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Record Spin

The Sue Me, Sue You Blues and “Blurred Lines”

There are a lot of music—what? Not purists, exactly. And not scholars. I guess music…grouches—out there crowing about the recent ruling against Robin Thicke and Pharrell re: “Blurred Lines.” I love Marvin Gaye as much as the next guy and also believe artists should be compensated for their work, but this verdict is nonsense. And the scale of it borders on dangerous.

The core of the case seems to be centered on whether Thicke and Pharrell “stole” Gaye’s 1977 song “Got to Give it Up” as the foundation for the massively popular “Blurred Lines.” A jury sided with the Gaye estate and awarded them a $7.3 million settlement. I don’t know if you’ve been paying attention to the music industry the last decade-plus but I can tell you making $7 million on any one song is quite a feat. The award basically negates any original contribution Thicke and Pharrell brought to “Blurred Lines.” You can find lots of debate about song structure, melody and scales elsewhere. The important thing to consider is that songwriters now need to document and compensate any and all sources of inspiration or face legal jeopardy.

Now back to those gloating about another upstart “entertainer” (vs. artist) getting what’s coming to him. Consider the number of songs from your favorite (read: legitimate) artists that might not be here if held to the same standard applied to “Blurred Lines.” You can Google how many times Keith Richards has acknowledged nicking riffs from Chuck Berry, and I won’t even get into Led Zeppelin’s long history of “borrowing” from their idols. Just consider two songs from our most beloved band, The Beatles.

If that riff doesn’t sound familiar then you need to go back and listen to “I Feel Fine” again.

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Father John Misty - Honeybear

Has Father John Misty become Roger Clarvin?

Father John Misty - I Love You, HonerybearJosh Tillman aka Father John Misty describes his new album, I Love You, Honeybear, as “a concept album about a guy named Josh Tillman” and his relationship with his wife. Being the kind of writer he is, he refuses to stoop to sentimental cliché; instead, he engages in mean-spirited honesty and sarcastic self-loathing. To call Father John Misty “sardonic” at this point is itself a cliché.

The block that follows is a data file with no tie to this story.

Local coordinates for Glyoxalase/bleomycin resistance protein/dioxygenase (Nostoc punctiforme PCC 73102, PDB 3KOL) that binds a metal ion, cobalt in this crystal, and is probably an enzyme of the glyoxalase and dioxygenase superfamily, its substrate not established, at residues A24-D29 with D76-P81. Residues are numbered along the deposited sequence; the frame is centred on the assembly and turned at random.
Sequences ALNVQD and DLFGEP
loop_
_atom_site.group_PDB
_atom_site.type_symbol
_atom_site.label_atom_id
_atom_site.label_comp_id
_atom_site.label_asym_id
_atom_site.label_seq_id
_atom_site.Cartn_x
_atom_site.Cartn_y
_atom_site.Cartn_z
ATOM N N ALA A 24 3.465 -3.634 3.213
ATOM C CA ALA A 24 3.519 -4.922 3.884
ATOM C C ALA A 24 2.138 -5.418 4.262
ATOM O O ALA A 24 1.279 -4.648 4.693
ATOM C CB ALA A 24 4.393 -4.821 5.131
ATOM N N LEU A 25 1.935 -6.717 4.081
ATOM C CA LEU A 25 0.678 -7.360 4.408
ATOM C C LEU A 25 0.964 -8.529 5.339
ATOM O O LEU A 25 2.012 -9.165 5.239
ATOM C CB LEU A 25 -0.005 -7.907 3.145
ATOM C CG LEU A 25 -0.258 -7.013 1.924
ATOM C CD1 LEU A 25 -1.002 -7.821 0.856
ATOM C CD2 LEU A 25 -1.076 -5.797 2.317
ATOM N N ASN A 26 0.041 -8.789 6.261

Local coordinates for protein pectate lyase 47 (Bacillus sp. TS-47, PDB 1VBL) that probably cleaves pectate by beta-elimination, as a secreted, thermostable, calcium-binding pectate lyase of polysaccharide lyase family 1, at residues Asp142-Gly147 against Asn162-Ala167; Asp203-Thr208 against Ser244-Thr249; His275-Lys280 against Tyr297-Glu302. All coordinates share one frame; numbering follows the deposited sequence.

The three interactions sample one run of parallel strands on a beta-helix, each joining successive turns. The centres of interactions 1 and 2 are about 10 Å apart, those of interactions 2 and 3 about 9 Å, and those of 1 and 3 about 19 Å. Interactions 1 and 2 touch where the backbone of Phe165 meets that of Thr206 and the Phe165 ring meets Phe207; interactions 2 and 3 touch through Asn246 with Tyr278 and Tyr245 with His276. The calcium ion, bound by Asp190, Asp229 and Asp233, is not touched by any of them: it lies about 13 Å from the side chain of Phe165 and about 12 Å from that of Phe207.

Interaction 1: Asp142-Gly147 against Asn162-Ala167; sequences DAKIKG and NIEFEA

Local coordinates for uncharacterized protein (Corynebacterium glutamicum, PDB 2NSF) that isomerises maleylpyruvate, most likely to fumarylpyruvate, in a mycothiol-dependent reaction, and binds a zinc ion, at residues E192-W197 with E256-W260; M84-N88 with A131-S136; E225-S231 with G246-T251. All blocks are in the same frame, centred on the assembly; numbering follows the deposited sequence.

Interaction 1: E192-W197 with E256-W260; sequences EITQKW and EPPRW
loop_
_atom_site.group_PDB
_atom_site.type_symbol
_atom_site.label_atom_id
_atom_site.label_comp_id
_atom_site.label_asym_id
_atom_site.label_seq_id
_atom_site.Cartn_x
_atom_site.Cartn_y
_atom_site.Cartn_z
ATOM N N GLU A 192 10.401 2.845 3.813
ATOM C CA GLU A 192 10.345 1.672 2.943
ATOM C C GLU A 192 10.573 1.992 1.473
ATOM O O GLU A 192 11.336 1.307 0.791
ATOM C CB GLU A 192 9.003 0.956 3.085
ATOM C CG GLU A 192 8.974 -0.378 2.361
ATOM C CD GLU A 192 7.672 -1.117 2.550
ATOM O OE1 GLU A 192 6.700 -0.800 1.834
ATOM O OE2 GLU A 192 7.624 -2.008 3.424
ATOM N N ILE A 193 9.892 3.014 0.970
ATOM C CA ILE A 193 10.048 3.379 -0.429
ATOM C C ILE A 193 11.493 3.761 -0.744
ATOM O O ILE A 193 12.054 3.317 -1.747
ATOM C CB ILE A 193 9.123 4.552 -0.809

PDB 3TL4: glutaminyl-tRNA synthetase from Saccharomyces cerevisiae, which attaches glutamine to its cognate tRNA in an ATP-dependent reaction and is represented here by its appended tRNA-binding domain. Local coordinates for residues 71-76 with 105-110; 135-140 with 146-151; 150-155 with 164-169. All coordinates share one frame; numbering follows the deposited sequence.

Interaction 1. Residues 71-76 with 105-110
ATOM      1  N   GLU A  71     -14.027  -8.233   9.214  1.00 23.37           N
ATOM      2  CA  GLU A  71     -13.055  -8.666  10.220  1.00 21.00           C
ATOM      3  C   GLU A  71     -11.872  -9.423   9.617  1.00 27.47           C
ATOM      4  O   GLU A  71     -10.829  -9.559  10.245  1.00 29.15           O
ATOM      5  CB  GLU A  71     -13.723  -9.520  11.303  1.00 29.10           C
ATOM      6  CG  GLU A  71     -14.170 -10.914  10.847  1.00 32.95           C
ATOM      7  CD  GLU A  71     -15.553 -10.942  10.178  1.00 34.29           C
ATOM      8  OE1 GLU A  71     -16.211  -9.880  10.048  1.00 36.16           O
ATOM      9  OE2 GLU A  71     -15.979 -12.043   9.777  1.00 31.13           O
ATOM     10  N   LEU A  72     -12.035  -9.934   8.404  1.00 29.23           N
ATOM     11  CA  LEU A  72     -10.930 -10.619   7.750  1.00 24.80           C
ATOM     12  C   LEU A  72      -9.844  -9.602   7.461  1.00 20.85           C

And yet this is an album of love songs.

“She and I have created a circumstance in which it’s safe to discuss everything, all this intense, deep-down shit,” Tillman told Pitchfork. “But there’s an anxiety because I don’t know if I trust the world with my intimacies. These songs were written about our experience, now it’s time to universalize them.”

This anxiety is not unjustified. At times I Love You, Honeybear veers close to the oversharing territory mined by Will Ferrell and Rachel Dratch as Roger and Virginia Clarvin. “At this point during the soak, my lover and I usually crave spiced meats.”

One’s bourgeoisie sense of propriety might be offended to hear about the “mascara, blood, ash and cum on the Rorschach sheets where we make love.” Then again, the reference to Rorschach tests is telling, since Tillman is clearly proud enough of this line to print it on tote bags. What do you see in that line? If you’re skeeved out by it, well maybe these aren’t the love songs for you. If you appreciate the image, there’s plenty like it to follow.

These twisted tales are set against instrumentation far more lush than what we heard on Fear Fun. Almost every song features strings. Whereas a lot of Fear Fun sounded like the White Album, Honeybear sounds more like Mind Games or Walls and Bridges. The heavy-handed arrangements work great on intense songs like “An Ideal Husband” where everything sounds overwhelming and evil. But “When You’re Smiling And Astride Me” sounds too much like terrible mid-70s puss-pop/soft rock; the slide guitar tone, the soul sister background vocals, the cloying strings, it’s just too much schmaltz.

“True Affection,” on the other hand, uses synth bloops and programmed beats and sounds out of place. Tillman wrote that song “on tour while trying to woo someone with text message and email and trying to make a connection that way and the frustration of that,” he told Grantland. “So that song had to be synthetic and inorganic.” Interesting concept, sure, but a little too clever for the song’s own good.